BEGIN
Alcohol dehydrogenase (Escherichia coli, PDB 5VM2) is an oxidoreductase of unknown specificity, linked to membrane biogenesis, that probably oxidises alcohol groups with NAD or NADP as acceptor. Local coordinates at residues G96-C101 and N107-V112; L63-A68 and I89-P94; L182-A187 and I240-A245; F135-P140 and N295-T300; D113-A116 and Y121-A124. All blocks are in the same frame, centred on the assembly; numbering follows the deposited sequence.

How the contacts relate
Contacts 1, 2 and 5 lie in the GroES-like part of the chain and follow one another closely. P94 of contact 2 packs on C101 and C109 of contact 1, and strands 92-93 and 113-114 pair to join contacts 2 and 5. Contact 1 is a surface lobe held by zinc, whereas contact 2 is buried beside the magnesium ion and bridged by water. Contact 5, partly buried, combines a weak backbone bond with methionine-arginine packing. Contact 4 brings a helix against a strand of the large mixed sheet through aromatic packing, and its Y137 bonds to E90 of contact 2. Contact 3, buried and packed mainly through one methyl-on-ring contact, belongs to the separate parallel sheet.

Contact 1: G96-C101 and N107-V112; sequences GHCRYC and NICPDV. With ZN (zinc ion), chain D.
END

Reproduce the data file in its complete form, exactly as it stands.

Alcohol dehydrogenase (Escherichia coli, PDB 5VM2) is an oxidoreductase of unknown specificity, linked to membrane biogenesis, that probably oxidises alcohol groups with NAD or NADP as acceptor. Local coordinates at residues G96-C101 and N107-V112; L63-A68 and I89-P94; L182-A187 and I240-A245; F135-P140 and N295-T300; D113-A116 and Y121-A124. All blocks are in the same frame, centred on the assembly; numbering follows the deposited sequence.

How the contacts relate
Contacts 1, 2 and 5 lie in the GroES-like part of the chain and follow one another closely. P94 of contact 2 packs on C101 and C109 of contact 1, and strands 92-93 and 113-114 pair to join contacts 2 and 5. Contact 1 is a surface lobe held by zinc, whereas contact 2 is buried beside the magnesium ion and bridged by water. Contact 5, partly buried, combines a weak backbone bond with methionine-arginine packing. Contact 4 brings a helix against a strand of the large mixed sheet through aromatic packing, and its Y137 bonds to E90 of contact 2. Contact 3, buried and packed mainly through one methyl-on-ring contact, belongs to the separate parallel sheet.

Contact 1: G96-C101 and N107-V112; sequences GHCRYC and NICPDV. With ZN (zinc ion), chain D.